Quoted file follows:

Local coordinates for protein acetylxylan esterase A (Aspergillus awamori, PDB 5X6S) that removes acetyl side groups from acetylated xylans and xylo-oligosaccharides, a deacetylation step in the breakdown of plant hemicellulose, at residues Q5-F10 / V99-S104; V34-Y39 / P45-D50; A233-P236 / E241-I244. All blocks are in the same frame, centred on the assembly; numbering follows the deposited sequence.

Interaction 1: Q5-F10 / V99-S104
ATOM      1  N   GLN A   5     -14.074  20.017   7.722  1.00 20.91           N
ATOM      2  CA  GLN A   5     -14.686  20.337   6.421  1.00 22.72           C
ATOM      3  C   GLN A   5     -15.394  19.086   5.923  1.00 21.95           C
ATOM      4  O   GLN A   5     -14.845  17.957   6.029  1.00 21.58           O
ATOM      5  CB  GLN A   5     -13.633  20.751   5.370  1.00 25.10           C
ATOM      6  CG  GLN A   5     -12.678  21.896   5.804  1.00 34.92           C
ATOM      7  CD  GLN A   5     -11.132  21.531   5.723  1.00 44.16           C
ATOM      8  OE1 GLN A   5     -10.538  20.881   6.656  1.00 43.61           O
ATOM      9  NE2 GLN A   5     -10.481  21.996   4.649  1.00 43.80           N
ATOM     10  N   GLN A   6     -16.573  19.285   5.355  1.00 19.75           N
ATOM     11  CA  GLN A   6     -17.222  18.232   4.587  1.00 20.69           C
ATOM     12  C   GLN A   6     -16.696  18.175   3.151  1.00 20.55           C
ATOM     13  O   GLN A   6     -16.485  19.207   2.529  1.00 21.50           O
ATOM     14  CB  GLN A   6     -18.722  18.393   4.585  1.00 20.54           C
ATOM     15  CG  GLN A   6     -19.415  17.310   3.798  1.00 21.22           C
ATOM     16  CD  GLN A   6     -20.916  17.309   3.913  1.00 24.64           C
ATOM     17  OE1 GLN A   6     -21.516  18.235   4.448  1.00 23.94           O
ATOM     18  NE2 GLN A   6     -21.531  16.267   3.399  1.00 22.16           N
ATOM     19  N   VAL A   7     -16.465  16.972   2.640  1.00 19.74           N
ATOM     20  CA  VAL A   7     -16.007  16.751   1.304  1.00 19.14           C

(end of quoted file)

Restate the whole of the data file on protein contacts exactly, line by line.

Local coordinates for protein acetylxylan esterase A (Aspergillus awamori, PDB 5X6S) that removes acetyl side groups from acetylated xylans and xylo-oligosaccharides, a deacetylation step in the breakdown of plant hemicellulose, at residues Q5-F10 / V99-S104; V34-Y39 / P45-D50; A233-P236 / E241-I244. All blocks are in the same frame, centred on the assembly; numbering follows the deposited sequence.

Interaction 1: Q5-F10 / V99-S104
ATOM      1  N   GLN A   5     -14.074  20.017   7.722  1.00 20.91           N
ATOM      2  CA  GLN A   5     -14.686  20.337   6.421  1.00 22.72           C
ATOM      3  C   GLN A   5     -15.394  19.086   5.923  1.00 21.95           C
ATOM      4  O   GLN A   5     -14.845  17.957   6.029  1.00 21.58           O
ATOM      5  CB  GLN A   5     -13.633  20.751   5.370  1.00 25.10           C
ATOM      6  CG  GLN A   5     -12.678  21.896   5.804  1.00 34.92           C
ATOM      7  CD  GLN A   5     -11.132  21.531   5.723  1.00 44.16           C
ATOM      8  OE1 GLN A   5     -10.538  20.881   6.656  1.00 43.61           O
ATOM      9  NE2 GLN A   5     -10.481  21.996   4.649  1.00 43.80           N
ATOM     10  N   GLN A   6     -16.573  19.285   5.355  1.00 19.75           N
ATOM     11  CA  GLN A   6     -17.222  18.232   4.587  1.00 20.69           C
ATOM     12  C   GLN A   6     -16.696  18.175   3.151  1.00 20.55           C
ATOM     13  O   GLN A   6     -16.485  19.207   2.529  1.00 21.50           O
ATOM     14  CB  GLN A   6     -18.722  18.393   4.585  1.00 20.54           C
ATOM     15  CG  GLN A   6     -19.415  17.310   3.798  1.00 21.22           C
ATOM     16  CD  GLN A   6     -20.916  17.309   3.913  1.00 24.64           C
ATOM     17  OE1 GLN A   6     -21.516  18.235   4.448  1.00 23.94           O
ATOM     18  NE2 GLN A   6     -21.531  16.267   3.399  1.00 22.16           N
ATOM     19  N   VAL A   7     -16.465  16.972   2.640  1.00 19.74           N
ATOM     20  CA  VAL A   7     -16.007  16.751   1.304  1.00 19.14           C